Lies, Damned Lies and Job Statistics
Economy: The White House tries to spin its own economists' conclusions that the Democrats' massive, ineffective stimulus package cost a whopping $278,000 per job. If only it was that cheap.
On the Friday of the July 4th weekend, obviously hoping that few would notice, President Obama's Council of Economic Advisers released a report on the effects of the $800 billion-plus American Recovery and Reinvestment Act of 2009, the Keynesian stimulus that the president claims saved America from a second Great Depression.
The CEA report concluded "that as of the first quarter of 2011, the ARRA has raised employment relative to what it otherwise would have been by between 2.4 million and 3.6 million." The Weekly Standard did the math and pointed out that that amounts to "a cost to taxpayers of $278,000 per job." Early in the Obama administration, the CEA said that about $92,000 in government spending would create one job for one year.
But it's likely the real cost is far higher than the Standard reckoned. The Heritage Foundation once referred to it as the "Generational Theft Act," warning that its "temporary" provisions for increased funding for programs the left loves would never be reined in.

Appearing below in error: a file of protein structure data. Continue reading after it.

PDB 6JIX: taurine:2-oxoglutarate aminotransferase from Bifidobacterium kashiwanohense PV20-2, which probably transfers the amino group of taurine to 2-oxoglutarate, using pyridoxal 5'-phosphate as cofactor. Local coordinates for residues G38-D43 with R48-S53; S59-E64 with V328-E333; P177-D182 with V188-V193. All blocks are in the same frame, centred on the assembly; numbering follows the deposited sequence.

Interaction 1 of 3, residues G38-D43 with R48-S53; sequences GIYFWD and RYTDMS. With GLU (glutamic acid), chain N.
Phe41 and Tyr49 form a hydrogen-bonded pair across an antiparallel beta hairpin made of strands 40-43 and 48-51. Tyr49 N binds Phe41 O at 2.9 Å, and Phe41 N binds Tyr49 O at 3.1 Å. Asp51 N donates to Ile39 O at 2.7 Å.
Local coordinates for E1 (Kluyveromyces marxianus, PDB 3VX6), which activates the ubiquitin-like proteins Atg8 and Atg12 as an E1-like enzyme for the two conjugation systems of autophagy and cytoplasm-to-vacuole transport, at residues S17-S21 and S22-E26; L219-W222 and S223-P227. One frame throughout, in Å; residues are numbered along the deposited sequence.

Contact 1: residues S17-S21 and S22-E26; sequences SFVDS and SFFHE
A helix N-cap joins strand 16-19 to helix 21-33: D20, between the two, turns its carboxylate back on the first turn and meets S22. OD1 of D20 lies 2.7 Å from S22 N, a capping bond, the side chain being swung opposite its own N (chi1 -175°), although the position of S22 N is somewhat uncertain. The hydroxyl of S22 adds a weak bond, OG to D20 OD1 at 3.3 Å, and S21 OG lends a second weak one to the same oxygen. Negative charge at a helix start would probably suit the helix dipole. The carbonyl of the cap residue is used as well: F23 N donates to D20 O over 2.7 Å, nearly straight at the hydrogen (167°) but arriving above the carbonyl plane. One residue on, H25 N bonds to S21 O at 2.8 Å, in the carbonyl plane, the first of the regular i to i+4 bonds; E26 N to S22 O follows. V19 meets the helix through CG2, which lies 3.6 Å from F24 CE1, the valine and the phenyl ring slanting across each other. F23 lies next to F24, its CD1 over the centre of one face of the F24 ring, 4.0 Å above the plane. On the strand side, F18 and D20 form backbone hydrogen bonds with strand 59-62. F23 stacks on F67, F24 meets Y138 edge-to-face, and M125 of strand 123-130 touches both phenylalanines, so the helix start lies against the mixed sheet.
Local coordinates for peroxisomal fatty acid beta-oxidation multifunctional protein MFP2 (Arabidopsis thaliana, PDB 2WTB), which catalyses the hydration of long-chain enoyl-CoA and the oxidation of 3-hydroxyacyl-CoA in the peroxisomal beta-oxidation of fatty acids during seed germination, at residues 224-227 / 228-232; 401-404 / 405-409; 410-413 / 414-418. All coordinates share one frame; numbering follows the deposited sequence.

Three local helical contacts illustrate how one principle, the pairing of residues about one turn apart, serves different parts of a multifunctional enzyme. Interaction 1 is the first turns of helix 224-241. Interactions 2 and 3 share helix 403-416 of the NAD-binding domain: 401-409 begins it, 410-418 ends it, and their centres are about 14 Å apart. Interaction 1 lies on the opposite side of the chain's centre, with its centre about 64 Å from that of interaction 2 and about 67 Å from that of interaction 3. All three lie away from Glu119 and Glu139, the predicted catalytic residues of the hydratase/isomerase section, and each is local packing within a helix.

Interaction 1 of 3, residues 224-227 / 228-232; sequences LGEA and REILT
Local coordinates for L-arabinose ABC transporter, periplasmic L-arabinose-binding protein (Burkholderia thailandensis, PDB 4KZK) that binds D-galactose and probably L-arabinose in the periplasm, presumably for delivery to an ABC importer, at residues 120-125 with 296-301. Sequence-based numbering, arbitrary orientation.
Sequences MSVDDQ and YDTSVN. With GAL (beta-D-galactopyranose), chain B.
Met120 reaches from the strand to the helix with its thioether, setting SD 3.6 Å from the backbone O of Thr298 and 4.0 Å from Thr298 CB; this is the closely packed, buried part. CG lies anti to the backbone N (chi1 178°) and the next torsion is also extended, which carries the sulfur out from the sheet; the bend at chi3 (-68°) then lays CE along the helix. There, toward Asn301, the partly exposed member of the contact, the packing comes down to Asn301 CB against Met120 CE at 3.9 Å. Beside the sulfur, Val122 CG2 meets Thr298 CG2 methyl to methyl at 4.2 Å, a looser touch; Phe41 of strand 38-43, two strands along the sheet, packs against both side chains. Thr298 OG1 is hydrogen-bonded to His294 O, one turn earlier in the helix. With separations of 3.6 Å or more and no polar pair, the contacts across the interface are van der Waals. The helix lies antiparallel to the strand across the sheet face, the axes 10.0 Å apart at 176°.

In 2009, it put the price tag at $3.27 trillion, pegging the cost per job at $900,000 to $1.3 million, depending on which figure on job creation or saving you accept.
This was a piece of legislation bloated with waste and favors for public-sector interests. How many jobs were created or "saved," when the National Institute of Mental Health spent $823,200 of stimulus funds on training uncircumcised African men how to wash their private parts, as reported by CNSNews.com?
In 2009, Jared Bernstein, head of the White House Middle Class Working Families Task Force, was boasting "that the Recovery Act did indeed create or save about 1 million jobs in its first seven months." This year, Bernstein fled the White House for the high grass of a non-profit think tank rather than remain part of the team defending that amid a jobless rate above 9%.
As ProPublica's Olga Pierce noted in 2009, after the White House explained to her its methods of measuring stimulus progress, "if the job-creation numbers the administration gets from real-world data disagree with its estimates, they reserve the right to blame the data. From an accountability perspective, this will make it difficult to assess the stimulus' successes and failures."
Even the New York Times' Paul Krugman in 2009 was complaining about "the bogus talking point" that the Obama plan will cost $275,000 per job created, arguing that the true cost "will probably be closer to $100,000 ... and the net cost will be as little as $60,000 once you take into account the fact that a stronger economy means higher tax receipts."
That strong economy has yet to materialize, and taxpayers are asking what they got for their money.